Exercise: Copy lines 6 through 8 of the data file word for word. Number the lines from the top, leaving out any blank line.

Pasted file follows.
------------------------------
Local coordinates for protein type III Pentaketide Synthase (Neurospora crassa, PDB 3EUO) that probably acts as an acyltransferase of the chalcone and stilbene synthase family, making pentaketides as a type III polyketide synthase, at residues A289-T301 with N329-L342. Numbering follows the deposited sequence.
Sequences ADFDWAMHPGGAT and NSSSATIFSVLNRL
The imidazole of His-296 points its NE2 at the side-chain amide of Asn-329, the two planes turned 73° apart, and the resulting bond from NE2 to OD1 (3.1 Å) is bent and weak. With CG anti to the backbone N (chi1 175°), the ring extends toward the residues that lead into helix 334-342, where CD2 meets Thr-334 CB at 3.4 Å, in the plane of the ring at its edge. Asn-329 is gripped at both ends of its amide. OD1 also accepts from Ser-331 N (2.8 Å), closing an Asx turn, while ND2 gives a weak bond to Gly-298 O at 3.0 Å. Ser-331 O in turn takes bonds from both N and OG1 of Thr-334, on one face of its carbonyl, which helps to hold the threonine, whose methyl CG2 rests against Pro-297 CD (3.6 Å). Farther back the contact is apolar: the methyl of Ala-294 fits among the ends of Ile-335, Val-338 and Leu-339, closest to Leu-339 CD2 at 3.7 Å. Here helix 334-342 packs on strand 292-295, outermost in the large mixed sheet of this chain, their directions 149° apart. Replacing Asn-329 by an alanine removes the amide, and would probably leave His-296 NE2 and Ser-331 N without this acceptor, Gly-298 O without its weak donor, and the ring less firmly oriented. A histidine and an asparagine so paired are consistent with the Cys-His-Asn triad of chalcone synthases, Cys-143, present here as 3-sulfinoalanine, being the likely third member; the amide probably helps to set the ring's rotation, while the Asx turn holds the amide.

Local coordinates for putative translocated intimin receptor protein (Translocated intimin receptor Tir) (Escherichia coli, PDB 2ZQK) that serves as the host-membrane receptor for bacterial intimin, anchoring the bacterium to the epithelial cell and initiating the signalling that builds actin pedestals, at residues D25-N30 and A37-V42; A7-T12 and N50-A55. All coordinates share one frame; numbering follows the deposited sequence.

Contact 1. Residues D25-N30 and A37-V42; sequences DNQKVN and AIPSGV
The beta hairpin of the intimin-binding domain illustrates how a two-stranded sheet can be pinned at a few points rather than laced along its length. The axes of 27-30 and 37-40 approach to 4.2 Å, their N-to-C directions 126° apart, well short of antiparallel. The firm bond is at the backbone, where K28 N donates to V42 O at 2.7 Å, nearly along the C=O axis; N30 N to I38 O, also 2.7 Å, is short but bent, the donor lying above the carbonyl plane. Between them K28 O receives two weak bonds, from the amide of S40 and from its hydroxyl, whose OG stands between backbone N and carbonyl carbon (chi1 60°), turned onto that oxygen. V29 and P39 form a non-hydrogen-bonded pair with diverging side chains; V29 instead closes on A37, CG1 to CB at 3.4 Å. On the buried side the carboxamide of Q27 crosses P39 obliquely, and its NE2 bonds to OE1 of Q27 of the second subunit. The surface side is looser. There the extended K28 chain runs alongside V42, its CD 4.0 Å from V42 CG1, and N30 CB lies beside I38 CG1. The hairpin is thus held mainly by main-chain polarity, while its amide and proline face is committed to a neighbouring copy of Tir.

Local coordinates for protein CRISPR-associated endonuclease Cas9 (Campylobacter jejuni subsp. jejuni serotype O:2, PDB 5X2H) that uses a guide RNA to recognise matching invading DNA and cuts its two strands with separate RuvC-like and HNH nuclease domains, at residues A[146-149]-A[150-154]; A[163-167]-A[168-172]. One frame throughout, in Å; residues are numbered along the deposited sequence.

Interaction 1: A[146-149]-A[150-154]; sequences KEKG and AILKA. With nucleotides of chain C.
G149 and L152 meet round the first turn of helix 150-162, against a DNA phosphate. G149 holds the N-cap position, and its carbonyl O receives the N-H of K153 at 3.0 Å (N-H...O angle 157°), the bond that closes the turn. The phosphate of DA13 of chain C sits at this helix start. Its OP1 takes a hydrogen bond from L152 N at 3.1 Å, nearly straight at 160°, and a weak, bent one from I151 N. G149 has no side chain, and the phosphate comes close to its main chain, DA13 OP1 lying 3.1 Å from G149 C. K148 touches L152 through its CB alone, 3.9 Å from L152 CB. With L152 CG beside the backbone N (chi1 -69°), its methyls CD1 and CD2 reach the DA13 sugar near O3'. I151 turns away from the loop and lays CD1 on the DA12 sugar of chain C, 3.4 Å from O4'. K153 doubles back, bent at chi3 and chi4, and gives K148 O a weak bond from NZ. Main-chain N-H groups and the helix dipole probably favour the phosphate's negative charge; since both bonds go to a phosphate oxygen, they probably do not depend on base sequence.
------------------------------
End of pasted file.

The beta hairpin of the intimin-binding domain illustrates how a two-stranded sheet can be pinned at a few points rather than laced along its length. The axes of 27-30 and 37-40 approach to 4.2 Å, their N-to-C directions 126° apart, well short of antiparallel. The firm bond is at the backbone, where K28 N donates to V42 O at 2.7 Å, nearly along the C=O axis; N30 N to I38 O, also 2.7 Å, is short but bent, the donor lying above the carbonyl plane. Between them K28 O receives two weak bonds, from the amide of S40 and from its hydroxyl, whose OG stands between backbone N and carbonyl carbon (chi1 60°), turned onto that oxygen. V29 and P39 form a non-hydrogen-bonded pair with diverging side chains; V29 instead closes on A37, CG1 to CB at 3.4 Å. On the buried side the carboxamide of Q27 crosses P39 obliquely, and its NE2 bonds to OE1 of Q27 of the second subunit. The surface side is looser. There the extended K28 chain runs alongside V42, its CD 4.0 Å from V42 CG1, and N30 CB lies beside I38 CG1. The hairpin is thus held mainly by main-chain polarity, while its amide and proline face is committed to a neighbouring copy of Tir.

Local coordinates for protein CRISPR-associated endonuclease Cas9 (Campylobacter jejuni subsp. jejuni serotype O:2, PDB 5X2H) that uses a guide RNA to recognise matching invading DNA and cuts its two strands with separate RuvC-like and HNH nuclease domains, at residues A[146-149]-A[150-154]; A[163-167]-A[168-172]. One frame throughout, in Å; residues are numbered along the deposited sequence.

Interaction 1: A[146-149]-A[150-154]; sequences KEKG and AILKA. With nucleotides of chain C.